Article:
American Political Science Review


Regulatory Regimes, Agency Actions, and the Conditional Nature of Congressional Influence

a1 University of Iowa


Political bureaucracies make the overwhelming majority of public policy decisions in the United States. To examine the extent to which these agency actions are responsive to the preferences of elected officials, in particular, Congress, I develop a spatial model of oversight. The most important insight of this theory is that agencies make policy decisions within given regimes and may be constrained by the preferences of different political actors at different times. To test the theory, I collect and analyze data on the monitoring activities of the Food and Drug Administration (FDA). I find that under certain conditions, the FDA is responsive to the preferences of committees and floors in Congress, but under other conditions the agency can act autonomously.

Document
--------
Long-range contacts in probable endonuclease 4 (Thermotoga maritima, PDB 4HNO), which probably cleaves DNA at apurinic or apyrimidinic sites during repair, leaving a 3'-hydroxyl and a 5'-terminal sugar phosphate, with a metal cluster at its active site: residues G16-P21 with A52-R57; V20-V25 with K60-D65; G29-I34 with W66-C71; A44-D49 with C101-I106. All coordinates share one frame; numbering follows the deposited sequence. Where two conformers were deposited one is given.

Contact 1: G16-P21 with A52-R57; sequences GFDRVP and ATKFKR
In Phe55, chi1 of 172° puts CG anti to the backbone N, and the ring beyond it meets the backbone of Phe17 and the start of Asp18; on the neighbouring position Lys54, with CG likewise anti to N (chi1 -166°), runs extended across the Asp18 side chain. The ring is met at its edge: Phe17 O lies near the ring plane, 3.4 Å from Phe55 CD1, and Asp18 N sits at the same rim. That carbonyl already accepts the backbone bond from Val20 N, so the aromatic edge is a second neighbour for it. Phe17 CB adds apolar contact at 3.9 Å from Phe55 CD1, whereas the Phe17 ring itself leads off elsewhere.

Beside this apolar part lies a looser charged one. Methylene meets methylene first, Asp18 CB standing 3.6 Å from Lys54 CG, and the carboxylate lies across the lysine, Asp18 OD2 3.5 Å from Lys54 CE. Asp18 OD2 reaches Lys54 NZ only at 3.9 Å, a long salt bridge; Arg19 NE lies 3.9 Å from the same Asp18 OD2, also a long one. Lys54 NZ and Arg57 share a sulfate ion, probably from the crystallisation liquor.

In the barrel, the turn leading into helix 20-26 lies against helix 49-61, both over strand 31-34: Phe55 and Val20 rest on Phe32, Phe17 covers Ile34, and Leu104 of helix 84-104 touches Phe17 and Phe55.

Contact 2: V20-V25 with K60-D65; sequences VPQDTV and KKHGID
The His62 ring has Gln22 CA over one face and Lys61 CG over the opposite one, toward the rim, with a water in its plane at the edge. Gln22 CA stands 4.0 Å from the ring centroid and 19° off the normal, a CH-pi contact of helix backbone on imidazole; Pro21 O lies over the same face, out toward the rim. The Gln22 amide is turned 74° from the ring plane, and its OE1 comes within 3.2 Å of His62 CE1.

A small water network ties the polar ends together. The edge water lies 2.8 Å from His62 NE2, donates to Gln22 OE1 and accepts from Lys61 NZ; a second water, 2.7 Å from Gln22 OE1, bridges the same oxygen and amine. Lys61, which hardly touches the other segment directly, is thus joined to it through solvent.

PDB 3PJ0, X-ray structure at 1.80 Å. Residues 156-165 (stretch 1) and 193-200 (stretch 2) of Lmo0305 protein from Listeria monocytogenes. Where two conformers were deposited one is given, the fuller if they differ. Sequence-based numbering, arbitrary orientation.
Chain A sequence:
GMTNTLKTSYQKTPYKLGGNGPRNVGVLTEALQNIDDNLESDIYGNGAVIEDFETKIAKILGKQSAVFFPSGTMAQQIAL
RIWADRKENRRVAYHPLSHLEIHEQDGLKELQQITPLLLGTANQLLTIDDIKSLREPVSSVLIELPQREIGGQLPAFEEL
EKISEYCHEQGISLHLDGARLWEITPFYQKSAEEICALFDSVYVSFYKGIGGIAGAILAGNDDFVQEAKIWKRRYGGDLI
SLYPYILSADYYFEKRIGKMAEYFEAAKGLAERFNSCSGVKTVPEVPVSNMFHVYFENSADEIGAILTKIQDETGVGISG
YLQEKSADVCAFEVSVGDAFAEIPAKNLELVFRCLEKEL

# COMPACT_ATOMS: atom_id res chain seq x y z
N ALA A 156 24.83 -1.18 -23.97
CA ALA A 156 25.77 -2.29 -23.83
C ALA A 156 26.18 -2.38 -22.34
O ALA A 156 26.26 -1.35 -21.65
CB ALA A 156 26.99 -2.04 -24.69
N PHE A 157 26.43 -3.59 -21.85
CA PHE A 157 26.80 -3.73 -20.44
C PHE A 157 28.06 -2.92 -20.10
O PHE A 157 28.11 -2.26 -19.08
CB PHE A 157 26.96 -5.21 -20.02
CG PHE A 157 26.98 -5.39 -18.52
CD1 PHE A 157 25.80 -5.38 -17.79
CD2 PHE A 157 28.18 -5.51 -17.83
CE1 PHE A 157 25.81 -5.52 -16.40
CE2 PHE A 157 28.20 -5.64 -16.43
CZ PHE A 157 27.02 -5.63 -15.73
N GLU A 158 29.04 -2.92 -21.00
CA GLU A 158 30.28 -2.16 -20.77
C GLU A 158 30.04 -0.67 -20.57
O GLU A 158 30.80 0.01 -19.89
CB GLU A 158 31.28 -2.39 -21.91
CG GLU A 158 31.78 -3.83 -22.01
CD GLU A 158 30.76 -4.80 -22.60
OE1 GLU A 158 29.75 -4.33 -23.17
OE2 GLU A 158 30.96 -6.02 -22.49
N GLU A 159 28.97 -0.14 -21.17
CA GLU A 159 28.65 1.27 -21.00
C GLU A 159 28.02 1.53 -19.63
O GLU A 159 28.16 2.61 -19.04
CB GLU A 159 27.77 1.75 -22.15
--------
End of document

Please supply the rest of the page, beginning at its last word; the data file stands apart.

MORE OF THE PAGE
c1 Professor, Department of Political Science, 341 Schaeffer Hall, University of Iowa, Iowa City, IA 52245 (